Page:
Review Posted Online: July 5, 2011

Kirkus Reviews Issue: July 15, 2011

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Amateurish, with a twist savvy readers will see coming from a mile away.

THE SILENT PATIENT

A woman accused of shooting her husband six times in the face refuses to speak.

"Alicia Berenson was thirty-three years old when she killed her husband. They had been married for seven years. They were both artists—Alicia was a painter, and Gabriel was a well-known fashion photographer." Michaelides' debut is narrated in the voice of psychotherapist Theo Faber, who applies for a job at the institution where Alicia is incarcerated because he's fascinated with her case and believes he will be able to get her to talk. The narration of the increasingly unrealistic events that follow is interwoven with excerpts from Alicia's diary. Ah, yes, the old interwoven diary trick. When you read Alicia's diary you'll conclude the woman could well have been a novelist instead of a painter because it contains page after page of detailed dialogue, scenes, and conversations quite unlike those in any journal you've ever seen. " 'What's the matter?' 'I can't talk about it on the phone, I need to see you.' 'It's just—I'm not sure I can make it up to Cambridge at the minute.' 'I'll come to you. This afternoon. Okay?' Something in Paul's voice made me agree without thinking about it. He sounded desperate. 'Okay. Are you sure you can't tell me about it now?' 'I'll see you later.' Paul hung up." Wouldn't all this appear in a diary as "Paul wouldn't tell me what was wrong"? An even more improbable entry is the one that pins the tail on the killer. While much of the book is clumsy, contrived, and silly, it is while reading passages of the diary that one may actually find oneself laughing out loud.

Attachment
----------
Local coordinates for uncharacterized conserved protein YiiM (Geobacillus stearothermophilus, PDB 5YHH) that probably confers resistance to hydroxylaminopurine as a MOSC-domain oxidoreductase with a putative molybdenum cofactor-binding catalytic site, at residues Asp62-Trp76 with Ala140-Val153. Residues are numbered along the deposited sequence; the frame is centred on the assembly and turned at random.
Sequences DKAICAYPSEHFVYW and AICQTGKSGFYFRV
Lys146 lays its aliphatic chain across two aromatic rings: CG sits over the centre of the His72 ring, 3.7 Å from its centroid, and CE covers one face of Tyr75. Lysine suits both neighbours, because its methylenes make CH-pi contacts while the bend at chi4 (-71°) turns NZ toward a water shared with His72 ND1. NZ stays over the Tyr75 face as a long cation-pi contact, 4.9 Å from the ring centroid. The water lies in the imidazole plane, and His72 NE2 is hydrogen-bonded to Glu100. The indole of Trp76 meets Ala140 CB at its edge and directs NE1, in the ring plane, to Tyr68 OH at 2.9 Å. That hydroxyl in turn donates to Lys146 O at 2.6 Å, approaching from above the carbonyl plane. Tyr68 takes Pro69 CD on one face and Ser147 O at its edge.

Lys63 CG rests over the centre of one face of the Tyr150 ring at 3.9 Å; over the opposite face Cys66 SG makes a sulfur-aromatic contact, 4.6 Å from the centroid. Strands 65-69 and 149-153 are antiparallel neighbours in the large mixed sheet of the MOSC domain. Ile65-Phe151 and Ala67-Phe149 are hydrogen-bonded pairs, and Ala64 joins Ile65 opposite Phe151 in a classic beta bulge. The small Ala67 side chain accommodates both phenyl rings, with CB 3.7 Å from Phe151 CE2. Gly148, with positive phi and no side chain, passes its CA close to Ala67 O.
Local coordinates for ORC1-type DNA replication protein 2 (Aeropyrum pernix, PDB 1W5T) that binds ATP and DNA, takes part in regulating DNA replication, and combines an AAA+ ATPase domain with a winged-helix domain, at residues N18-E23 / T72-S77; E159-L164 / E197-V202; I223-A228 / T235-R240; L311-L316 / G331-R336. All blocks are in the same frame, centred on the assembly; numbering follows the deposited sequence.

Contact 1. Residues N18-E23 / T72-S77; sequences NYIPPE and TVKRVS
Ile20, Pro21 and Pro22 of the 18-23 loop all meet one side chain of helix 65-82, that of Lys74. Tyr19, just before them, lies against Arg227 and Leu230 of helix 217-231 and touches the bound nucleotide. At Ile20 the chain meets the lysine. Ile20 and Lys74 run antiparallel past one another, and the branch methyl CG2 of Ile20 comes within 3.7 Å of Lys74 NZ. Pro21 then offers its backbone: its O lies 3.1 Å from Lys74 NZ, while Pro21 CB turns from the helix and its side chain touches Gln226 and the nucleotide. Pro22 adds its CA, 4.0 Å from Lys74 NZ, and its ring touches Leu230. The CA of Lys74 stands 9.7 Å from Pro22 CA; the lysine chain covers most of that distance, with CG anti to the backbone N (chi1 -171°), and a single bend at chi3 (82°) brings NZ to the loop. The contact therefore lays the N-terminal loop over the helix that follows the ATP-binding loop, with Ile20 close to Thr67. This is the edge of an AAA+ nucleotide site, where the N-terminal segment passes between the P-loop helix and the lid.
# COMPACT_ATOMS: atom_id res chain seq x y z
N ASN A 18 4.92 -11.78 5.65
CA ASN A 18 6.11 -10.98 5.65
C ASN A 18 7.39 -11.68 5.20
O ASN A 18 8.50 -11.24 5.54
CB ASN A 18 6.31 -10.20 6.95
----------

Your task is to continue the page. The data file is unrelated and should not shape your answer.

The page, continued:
Amateurish, with a twist savvy readers will see coming from a mile away.

Pub Date: Feb. 5, 2019

ISBN: 978-1-250-30169-7

Page Count: 304

Publisher: Celadon Books

Review Posted Online: Nov. 4, 2018

Kirkus Reviews Issue: Nov. 15, 2018

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Forget about solving all these crimes; the signal triumph here is (spoiler) the heroine’s survival.

A CONSPIRACY OF BONES